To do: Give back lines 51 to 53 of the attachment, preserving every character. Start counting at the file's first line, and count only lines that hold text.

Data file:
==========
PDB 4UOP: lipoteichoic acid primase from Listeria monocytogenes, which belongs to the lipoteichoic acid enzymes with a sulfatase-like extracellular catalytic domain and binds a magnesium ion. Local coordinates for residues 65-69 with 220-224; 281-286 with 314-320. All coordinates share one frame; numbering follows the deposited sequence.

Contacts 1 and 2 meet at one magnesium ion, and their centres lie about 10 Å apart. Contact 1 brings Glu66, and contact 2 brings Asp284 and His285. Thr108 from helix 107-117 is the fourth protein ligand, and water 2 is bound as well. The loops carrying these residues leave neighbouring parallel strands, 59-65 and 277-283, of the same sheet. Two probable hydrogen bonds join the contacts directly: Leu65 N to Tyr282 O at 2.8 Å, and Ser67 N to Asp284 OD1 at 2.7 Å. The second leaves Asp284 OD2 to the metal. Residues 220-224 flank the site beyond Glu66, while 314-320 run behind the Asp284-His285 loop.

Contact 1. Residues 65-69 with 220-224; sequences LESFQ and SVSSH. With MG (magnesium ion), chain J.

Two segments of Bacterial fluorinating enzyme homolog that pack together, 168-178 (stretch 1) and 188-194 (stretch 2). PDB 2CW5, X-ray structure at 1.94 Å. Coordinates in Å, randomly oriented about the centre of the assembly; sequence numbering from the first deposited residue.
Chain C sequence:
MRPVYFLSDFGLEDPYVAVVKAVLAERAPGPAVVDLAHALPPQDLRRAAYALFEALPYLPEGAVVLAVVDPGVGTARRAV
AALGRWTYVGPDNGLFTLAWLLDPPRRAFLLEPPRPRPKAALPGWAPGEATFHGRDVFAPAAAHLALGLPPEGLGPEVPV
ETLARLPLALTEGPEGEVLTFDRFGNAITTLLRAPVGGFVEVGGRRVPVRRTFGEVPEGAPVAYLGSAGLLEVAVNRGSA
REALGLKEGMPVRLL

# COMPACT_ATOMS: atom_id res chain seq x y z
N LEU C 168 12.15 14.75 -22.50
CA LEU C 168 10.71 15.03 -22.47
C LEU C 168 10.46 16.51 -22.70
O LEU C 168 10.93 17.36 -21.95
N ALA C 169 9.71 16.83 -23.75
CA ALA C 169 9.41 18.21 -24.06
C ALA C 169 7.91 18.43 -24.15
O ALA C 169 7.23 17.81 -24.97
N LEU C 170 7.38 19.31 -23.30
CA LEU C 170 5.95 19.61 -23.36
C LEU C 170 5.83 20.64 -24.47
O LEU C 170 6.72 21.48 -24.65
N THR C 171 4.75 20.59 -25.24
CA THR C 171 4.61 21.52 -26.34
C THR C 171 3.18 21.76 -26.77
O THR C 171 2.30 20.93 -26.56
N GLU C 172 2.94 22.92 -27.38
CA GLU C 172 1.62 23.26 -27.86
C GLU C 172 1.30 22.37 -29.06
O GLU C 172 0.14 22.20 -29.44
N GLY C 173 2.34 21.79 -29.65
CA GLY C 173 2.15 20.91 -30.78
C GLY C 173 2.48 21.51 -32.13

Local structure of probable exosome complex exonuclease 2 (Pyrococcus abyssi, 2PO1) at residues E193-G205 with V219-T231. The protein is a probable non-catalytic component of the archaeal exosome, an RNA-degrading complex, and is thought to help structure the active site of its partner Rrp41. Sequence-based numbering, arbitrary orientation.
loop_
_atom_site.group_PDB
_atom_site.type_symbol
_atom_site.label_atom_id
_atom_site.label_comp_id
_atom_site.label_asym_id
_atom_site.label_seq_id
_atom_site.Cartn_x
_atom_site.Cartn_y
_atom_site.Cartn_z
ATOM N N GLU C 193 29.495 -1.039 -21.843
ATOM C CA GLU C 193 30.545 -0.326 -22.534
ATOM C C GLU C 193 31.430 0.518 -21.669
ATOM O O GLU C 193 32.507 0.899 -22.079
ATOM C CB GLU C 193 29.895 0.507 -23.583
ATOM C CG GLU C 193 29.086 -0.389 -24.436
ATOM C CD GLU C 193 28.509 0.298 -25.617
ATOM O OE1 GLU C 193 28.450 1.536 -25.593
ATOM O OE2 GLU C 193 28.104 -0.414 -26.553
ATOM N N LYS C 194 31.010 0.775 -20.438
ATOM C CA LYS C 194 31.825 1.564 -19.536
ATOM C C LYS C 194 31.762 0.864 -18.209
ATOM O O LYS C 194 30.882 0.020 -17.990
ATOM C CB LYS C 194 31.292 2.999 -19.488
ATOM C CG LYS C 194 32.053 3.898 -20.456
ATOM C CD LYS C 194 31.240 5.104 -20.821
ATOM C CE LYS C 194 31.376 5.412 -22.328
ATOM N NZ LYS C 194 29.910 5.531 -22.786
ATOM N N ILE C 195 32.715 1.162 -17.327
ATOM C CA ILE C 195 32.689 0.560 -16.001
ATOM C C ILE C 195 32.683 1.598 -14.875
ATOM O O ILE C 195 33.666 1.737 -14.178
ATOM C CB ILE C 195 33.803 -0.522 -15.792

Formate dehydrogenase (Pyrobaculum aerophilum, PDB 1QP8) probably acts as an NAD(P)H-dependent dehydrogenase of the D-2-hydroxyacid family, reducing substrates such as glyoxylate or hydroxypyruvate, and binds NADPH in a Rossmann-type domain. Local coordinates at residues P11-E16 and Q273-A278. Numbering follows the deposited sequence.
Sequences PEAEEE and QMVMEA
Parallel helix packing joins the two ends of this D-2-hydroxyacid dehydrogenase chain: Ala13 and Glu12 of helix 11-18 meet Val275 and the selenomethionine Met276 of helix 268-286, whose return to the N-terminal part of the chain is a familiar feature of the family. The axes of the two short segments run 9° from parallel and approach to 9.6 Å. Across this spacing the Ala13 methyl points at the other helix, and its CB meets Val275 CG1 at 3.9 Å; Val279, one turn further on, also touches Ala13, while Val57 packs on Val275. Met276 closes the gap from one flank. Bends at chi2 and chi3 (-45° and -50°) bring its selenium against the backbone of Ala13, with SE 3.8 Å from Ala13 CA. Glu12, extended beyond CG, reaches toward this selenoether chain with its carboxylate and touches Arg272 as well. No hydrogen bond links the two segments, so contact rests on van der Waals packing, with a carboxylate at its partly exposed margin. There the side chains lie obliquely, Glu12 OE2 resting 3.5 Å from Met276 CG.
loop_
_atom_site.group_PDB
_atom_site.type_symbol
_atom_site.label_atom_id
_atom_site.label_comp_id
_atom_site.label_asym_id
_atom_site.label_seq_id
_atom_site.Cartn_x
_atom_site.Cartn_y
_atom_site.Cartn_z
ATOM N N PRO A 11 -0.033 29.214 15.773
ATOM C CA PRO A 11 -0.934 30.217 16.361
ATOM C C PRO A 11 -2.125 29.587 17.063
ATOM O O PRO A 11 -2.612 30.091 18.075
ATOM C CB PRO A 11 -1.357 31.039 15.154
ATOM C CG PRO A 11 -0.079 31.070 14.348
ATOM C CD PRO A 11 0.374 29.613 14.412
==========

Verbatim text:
ATOM C CD GLU C 193 28.509 0.298 -25.617
ATOM O OE1 GLU C 193 28.450 1.536 -25.593
ATOM O OE2 GLU C 193 28.104 -0.414 -26.553